Rethinking the meaning of our collective anxiety during election week.
As Featured in Psychology Today.
“We live in the midst of alarms; anxiety beclouds the future; we expect some new disaster with each newspaper we read.”
These words could have been spoken today, especially on this date, November 5, 2020, as we wait for the results of the U.S. presidential election. Amidst acrimony and accusations of fraud and a stolen election, we are waiting and wondering – not only about who will be our next President, but what the fallout of that fact will be, and if it will throw our country in turmoil.
But these words were actually spoken about 160 years ago by Abraham Lincoln, prior to the Civil War, one of the most fractious and devastating periods of American history. Anxiety, then like now, is the word on our lips to explain our divisions, fears, and uncertainties. Indeed, ever since W.H. Auden wrote the epic poem, The Age of Anxiety, in 1947, as the world still reeled from the trauma of the Second World War, many of us have used the word anxiety to sum up our feelings towards our modern, maddening, frenetically changing lives.
Yet, I believe that the real struggle of the 21st century is not one of anxiety, but of uncertainty. While anxiety and uncertainty are closely linked – anxiety is the distress we feel when we anticipate the uncertain future – anxiety naturally ebbs and flows as more information comes in, as truths become apparent, and as we figure out the resources we have to cope. In the context of normal, everyday anxiety, anxiety motivates us, energizes us, helps us marshal our resources to cope with the challenges we face. Hope helps us do the same. It is the flip side of anxiety.
Anxiety is no walk in the park, but without the promise and comforts of eventual certainty, anxiety is rudderless and without a moor. It becomes free-floating with no direction. It starts to spiral out of control. That is what we’re facing now. The 20th century seemed to still have certainty — even if it was in tatters — but certainty sometimes seems in extremely short supply in the 21st century.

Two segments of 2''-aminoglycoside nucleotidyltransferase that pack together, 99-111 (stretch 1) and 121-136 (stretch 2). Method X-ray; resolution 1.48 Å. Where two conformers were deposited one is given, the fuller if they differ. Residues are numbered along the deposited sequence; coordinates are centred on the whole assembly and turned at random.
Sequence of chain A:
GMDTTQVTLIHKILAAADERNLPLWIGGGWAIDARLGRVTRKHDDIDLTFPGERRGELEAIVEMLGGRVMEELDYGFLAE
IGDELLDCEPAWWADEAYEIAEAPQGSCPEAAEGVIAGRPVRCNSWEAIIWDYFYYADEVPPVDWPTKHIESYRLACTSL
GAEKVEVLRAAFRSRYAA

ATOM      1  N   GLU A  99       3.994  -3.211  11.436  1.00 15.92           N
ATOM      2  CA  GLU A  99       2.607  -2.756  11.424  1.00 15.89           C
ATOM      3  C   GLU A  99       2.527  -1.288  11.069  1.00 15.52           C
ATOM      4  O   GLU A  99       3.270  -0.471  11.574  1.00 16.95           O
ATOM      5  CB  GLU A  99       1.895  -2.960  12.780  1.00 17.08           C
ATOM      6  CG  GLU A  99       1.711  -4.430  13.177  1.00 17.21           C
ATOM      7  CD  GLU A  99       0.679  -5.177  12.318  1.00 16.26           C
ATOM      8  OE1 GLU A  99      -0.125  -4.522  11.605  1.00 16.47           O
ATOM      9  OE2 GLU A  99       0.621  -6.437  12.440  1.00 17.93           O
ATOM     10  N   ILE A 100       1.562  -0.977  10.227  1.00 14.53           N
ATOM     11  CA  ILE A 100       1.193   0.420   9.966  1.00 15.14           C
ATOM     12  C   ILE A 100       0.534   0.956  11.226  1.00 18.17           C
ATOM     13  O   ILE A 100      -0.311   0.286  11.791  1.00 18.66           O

In one of his great works, The Sane Society, Erich Fromm argued that human insanity did not reside only within the individual, but in the sanity or insanity of one’s society. A sane society is one in which all citizens can find their own, unique way to create, love, and tell the difference between truth and falsehood. In an insane society, we can no longer count on the certainty of telling the difference between truths and falsehoods in our belief systems, in our values, in our identities, in the rule of law, and in the trustworthiness of our leaders.
When we’re this anxious, we want to see around the uncertain bend and find the answer that’s waiting for us. We crave predictability. When we don’t get it, we may try to dull the pain and just check out. On election night, that was my first line of defense. After things got hairy, I just went to sleep. Or, we might seek information to try to make sense of it all, find some answers. On November 4th, I was well on my way to using that strategy, and got hooked on the 24-hour news, doom scrolling cycle.
Of course, the existentialists have long argued that the world is by its nature unpredictable, and that part of the problem is that we refuse to accept this, while experiencing freedom of choice and free will as both desired and terrifying. Camus, in his classic work, The Stranger, spoke of submitting to the “benign in difference of the universe.” But I’m not an existentialist. I’m a psychologist, and I believe that we need our hope, our stories, and even our myths. That’s why humans are meaning makers, pattern recognizers, and creators. We can’t feel that an indifferent universe is benign. We feel it’s unbearable.
We will soon know the answer to the question of who will be President of the United States. My future readers probably know this now. But even after that uncertainty is over, there will be a pile-on of more uncertainty. That is the one certainty we have. What do we do?
I don’t pretend to really know the answer to that question. Yet, I believe that anxiety can be our ally, and that in the problem lies the solution. If we live in a world that seems perpetually caught between possibility and despair, then we have to choose possibility. If we are caught between hope and anxiety, we have to choose hope. But possibility and hope in our country won’t help if we achieve this at the cost of casting the ‘other side’ as universally evil and twisted. Some almost certainly are, across the spectrum. But if most of the rest of us are simply humans trying to find firm, certain ground upon which we and our children can stand, then we must carefully, very carefully choose the next steps we take to create a sane society, where everyone can find their own, unique way to create, love, and tell the difference between truth and falsehood.